Naturally occurring neuronal NO-synthase inactivators found in Nicotiana tabacum (Solanaceae) and other plants
Review articleOpen access
2007/05/21 Full-length article DOI: 10.1016/j.phymed.2006.09.004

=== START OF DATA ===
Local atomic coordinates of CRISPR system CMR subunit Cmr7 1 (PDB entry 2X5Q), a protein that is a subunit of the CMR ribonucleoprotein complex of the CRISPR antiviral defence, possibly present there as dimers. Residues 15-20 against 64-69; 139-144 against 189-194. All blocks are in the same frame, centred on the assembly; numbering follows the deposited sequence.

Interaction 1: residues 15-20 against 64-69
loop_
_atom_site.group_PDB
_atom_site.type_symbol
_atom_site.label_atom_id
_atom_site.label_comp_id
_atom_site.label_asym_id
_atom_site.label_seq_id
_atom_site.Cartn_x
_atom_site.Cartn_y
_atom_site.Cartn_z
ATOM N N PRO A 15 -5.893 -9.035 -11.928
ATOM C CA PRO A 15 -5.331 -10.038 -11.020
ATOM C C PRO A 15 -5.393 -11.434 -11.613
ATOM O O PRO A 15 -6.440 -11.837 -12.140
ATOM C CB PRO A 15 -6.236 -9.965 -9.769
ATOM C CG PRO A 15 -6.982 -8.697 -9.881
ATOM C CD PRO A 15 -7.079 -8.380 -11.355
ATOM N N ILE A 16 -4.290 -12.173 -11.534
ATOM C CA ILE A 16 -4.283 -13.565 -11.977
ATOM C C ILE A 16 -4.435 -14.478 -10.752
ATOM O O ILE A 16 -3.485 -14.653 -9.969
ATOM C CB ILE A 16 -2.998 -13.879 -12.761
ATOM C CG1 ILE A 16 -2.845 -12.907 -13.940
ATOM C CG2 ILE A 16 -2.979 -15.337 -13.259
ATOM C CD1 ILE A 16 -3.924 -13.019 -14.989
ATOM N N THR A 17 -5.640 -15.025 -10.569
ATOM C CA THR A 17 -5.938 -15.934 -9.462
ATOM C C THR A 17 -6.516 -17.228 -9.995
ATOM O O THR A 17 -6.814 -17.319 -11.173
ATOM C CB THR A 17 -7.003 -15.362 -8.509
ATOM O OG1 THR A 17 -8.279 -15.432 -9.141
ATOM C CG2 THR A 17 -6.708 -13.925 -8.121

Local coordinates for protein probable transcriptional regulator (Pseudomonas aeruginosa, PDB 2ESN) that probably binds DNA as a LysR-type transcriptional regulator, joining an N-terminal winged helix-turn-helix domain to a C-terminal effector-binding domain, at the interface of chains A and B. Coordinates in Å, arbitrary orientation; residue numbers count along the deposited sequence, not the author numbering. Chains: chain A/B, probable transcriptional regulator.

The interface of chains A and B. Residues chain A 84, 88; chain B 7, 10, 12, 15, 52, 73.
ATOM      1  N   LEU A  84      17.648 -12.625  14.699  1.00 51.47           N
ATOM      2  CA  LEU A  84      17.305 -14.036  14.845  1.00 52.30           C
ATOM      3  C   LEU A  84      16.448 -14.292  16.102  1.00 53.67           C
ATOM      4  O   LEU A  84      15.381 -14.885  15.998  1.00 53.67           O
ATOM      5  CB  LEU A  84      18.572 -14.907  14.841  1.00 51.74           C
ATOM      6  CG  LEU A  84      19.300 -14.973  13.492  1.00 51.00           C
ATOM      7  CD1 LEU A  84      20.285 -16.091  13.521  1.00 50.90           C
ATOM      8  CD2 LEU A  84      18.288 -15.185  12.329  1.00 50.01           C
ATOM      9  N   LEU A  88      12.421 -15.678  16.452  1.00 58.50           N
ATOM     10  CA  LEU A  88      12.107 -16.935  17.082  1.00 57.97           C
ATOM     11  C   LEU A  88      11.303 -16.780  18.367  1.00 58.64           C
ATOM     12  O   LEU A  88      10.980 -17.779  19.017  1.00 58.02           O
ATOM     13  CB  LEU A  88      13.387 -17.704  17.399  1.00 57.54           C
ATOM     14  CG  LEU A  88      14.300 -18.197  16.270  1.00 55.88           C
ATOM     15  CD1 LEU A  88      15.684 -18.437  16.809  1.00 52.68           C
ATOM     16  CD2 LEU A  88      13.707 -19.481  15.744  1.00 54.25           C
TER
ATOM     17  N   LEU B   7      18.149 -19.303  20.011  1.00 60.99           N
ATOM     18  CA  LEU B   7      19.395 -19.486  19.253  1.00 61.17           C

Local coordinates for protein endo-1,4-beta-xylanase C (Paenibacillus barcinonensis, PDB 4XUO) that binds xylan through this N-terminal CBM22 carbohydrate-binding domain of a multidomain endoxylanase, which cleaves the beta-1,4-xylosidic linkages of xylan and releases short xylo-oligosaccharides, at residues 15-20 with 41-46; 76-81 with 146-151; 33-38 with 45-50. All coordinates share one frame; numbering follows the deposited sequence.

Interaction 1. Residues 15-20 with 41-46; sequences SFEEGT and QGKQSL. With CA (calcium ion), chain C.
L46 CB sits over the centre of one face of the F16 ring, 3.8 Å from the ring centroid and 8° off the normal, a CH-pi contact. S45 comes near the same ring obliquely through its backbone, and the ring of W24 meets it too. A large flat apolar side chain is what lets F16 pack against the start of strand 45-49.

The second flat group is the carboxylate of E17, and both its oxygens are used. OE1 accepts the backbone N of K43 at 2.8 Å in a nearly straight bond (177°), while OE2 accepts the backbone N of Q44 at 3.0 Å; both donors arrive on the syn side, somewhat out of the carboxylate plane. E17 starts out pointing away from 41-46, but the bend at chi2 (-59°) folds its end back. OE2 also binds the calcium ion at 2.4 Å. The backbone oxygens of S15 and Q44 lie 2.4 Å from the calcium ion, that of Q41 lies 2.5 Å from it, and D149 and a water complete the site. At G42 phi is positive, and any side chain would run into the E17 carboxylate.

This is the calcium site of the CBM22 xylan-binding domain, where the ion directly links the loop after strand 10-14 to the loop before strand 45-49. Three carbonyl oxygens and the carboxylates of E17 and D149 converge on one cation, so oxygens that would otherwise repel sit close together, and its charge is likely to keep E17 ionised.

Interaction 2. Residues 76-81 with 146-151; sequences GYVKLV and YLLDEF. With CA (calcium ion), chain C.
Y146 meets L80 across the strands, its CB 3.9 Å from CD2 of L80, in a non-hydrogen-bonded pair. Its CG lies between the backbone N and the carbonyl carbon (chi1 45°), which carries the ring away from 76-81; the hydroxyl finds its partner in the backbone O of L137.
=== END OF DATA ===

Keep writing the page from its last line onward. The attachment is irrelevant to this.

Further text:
AbstractNO-synthase (NOS) is a heme-containing enzyme that catalyzes the oxidation of l-arginine to nitric oxide, an important cellular signaling molecule. Recently, it was found that aqueous extracts of tobacco cigarettes cause the inactivation of the neuronal isoform of NOS (nNOS) and that this may explain some of the toxicological effects of smoking. Although the exact identity of the chemical inactivator(s) is not known, we wondered if extracts prepared from other plants, including those closely related to tobacco, Nicotiana tabacum (Solanaceae), would similarly inactivate nNOS. We examined 33 plants, representing diverse members of the plant kingdom ranging from whisk fern, Psilotum nudum (Psilotaceae) to tobacco and discovered 18 plants that contain a chemical inactivator(s) of nNOS. Of these plants, 16 are members of the core asterids flowering plant group. Of these asterids, 6 are members of the Solanaceae family, of which tobacco is a member. Based on the phylogenetic relationship of the plants, it is possible that the same chemical or related chemical inactivator(s) exist. This, in turn, may help elucidate the structure of the chemical(s), as well as provide a source of a potentially novel inactivator of nNOS. The alkaloid nicotine can be excluded as putative nNOS inhibitor.
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